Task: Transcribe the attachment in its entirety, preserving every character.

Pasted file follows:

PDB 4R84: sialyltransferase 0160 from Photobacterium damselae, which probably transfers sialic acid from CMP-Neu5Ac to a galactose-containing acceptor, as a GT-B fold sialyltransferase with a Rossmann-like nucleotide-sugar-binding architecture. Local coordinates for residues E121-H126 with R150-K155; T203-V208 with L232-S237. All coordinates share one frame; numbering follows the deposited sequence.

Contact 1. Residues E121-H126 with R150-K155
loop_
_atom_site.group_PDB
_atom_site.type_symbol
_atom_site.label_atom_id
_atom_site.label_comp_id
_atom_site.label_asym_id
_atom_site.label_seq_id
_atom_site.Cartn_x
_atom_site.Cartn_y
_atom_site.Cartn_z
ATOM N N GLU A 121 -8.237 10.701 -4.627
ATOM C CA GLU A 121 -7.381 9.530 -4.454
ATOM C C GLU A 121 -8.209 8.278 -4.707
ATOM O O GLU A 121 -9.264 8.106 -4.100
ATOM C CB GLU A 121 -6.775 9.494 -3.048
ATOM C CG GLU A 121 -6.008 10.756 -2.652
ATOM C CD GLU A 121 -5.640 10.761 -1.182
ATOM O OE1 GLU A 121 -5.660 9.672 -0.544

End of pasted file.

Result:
PDB 4R84: sialyltransferase 0160 from Photobacterium damselae, which probably transfers sialic acid from CMP-Neu5Ac to a galactose-containing acceptor, as a GT-B fold sialyltransferase with a Rossmann-like nucleotide-sugar-binding architecture. Local coordinates for residues E121-H126 with R150-K155; T203-V208 with L232-S237. All coordinates share one frame; numbering follows the deposited sequence.

Contact 1. Residues E121-H126 with R150-K155
loop_
_atom_site.group_PDB
_atom_site.type_symbol
_atom_site.label_atom_id
_atom_site.label_comp_id
_atom_site.label_asym_id
_atom_site.label_seq_id
_atom_site.Cartn_x
_atom_site.Cartn_y
_atom_site.Cartn_z
ATOM N N GLU A 121 -8.237 10.701 -4.627
ATOM C CA GLU A 121 -7.381 9.530 -4.454
ATOM C C GLU A 121 -8.209 8.278 -4.707
ATOM O O GLU A 121 -9.264 8.106 -4.100
ATOM C CB GLU A 121 -6.775 9.494 -3.048
ATOM C CG GLU A 121 -6.008 10.756 -2.652
ATOM C CD GLU A 121 -5.640 10.761 -1.182
ATOM O OE1 GLU A 121 -5.660 9.672 -0.544